Journal of Consumer Research Inc.
Consumer Emotional Intelligence: Conceptualization, Measurement, and the Prediction of Consumer Decision Making Author(s): Blair Kidwell, David M. Hardesty, Terry L. Childers Source: The Journal of Consumer Research, Vol. 35, No. 1 (June 2008), pp. 154-166 Published by: The University of Chicago Press Stable URL: http://www.jstor.org/stable/10.1086/524417 .Accessed: 14/04/2011 10:03
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Consumer Emotional Intelligence: Conceptualization, Measurement, and the Prediction of Consumer Decision Making
BLAIR KIDWELL DAVID M. HARDESTY TERRY L. CHILDERS*
This research details the development of the Consumer Emotional Intelligence Scale(CEIS), which was designed to measure individual differences in consumers’ ability to use emotional information. Scale development procedures conﬁrmed the theoretical structure of the 18-item scale. Results supported the scale’s reliability and its discriminant and nomological validity. Our consumer domain-speciﬁc measure predicted food choices better than a more domain-general alternative.Furthermore, consumer emotional intelligence (EI) predicted food choices beyond cognitive knowledge. Finally, consumer EI was found to generalize to productbased decision making. Theoretical implications of consumer EI are discussed along with areas of future research.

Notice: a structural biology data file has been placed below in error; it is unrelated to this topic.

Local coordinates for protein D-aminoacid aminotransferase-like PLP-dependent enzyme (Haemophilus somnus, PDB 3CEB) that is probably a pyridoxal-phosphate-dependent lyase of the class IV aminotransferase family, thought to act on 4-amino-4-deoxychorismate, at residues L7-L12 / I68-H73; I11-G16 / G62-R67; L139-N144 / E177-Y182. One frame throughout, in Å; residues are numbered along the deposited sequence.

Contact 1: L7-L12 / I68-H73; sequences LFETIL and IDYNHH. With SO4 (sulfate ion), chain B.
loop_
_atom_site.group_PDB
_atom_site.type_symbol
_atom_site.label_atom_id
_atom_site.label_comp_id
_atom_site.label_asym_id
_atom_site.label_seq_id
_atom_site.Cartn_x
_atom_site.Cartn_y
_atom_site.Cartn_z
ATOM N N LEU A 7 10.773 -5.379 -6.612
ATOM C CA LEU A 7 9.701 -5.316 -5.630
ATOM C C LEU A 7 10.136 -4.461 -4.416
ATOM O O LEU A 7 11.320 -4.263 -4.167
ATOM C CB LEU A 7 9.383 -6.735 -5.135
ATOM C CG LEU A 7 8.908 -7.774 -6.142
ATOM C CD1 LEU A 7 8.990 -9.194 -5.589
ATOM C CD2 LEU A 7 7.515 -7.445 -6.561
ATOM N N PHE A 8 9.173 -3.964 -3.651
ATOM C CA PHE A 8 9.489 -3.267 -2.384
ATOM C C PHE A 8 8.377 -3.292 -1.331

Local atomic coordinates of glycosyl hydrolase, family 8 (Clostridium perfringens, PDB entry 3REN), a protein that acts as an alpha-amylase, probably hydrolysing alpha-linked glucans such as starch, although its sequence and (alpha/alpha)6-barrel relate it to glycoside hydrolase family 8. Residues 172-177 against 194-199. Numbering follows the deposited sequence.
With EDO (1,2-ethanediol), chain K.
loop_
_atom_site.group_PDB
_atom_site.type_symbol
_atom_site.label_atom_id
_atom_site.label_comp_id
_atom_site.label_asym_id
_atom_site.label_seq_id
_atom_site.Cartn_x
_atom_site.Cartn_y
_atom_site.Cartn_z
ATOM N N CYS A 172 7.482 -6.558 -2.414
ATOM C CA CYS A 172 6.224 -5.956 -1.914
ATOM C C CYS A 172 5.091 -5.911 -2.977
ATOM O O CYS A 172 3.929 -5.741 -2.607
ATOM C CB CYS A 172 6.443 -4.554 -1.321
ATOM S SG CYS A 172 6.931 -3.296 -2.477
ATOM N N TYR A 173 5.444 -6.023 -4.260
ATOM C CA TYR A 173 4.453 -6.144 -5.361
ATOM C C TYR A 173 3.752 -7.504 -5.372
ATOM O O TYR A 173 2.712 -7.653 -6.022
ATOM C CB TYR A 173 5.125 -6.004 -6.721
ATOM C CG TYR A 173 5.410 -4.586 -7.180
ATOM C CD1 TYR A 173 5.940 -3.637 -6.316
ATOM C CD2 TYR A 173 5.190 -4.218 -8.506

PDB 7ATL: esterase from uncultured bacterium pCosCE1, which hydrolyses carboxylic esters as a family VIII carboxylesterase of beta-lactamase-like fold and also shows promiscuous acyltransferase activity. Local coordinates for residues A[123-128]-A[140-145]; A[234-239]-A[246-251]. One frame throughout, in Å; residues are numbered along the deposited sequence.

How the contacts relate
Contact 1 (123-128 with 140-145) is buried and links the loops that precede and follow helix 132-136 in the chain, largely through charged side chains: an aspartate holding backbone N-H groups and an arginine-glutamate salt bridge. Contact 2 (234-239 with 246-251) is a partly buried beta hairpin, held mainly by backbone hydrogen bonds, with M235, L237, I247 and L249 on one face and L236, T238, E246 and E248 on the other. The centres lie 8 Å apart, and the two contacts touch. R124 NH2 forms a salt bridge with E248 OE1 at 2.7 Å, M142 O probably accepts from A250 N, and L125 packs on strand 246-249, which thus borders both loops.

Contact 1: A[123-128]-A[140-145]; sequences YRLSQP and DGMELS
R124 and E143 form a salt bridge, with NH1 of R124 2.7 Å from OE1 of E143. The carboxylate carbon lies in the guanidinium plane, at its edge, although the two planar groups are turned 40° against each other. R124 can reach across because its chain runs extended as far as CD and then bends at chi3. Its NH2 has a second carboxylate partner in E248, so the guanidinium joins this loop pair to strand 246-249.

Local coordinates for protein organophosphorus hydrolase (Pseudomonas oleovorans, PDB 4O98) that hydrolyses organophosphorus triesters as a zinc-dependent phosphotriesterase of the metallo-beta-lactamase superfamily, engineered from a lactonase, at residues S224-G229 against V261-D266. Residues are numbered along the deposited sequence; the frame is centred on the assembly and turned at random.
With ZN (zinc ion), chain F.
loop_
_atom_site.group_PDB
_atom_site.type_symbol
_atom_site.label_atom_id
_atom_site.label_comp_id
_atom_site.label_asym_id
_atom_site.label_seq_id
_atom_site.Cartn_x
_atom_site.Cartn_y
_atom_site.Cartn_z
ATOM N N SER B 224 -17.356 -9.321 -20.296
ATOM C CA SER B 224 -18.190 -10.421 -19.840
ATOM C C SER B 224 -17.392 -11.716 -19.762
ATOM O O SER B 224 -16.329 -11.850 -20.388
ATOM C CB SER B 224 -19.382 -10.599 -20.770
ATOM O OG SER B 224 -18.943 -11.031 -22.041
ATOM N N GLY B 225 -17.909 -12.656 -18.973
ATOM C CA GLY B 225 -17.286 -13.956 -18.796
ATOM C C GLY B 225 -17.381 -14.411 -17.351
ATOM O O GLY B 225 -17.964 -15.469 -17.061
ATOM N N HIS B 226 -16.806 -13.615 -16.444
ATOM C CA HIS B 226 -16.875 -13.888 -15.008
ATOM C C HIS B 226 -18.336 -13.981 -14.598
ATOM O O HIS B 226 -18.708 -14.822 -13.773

espite the importance of emotion in decision making (Luce 1998; Pham 1998; Ruth 2001), research has yet to fully understand howconsumers use emotional information to make effective decisions. A growing body of research continues to focus on the emotions present in consumption situations; a better understanding of emotional processing abilities may have important effects on consumer performance outcomes. Our current research focuses on emotional intelligence (EI) in the consumer domain in light of past research focusingsolely on general emotional intelligence. Consumer emotional intelligence is deﬁned here as a person’s ability to skillfully use emotional information to achieve a desired consumer outcome. Consumer EI comprises a set of ﬁrst-order emotional abilities that allow individuals to recognize the
*Blair Kidwell (email@example.com) is assistant professor of marketing and David M. Hardesty(firstname.lastname@example.org) is associate professor of marketing, University of Kentucky, Lexington, KY 40506. Terry L. Childers (email@example.com) is the Gatton Endowed Chair in Electronic Marketing, University of Kentucky, Lexington, KY 40506. This article is based on the ﬁrst author’s dissertation. The authors would like to thank David Brinberg, Andrew Parker, Kent Nakamoto, and Robert Jewell for their helpful...
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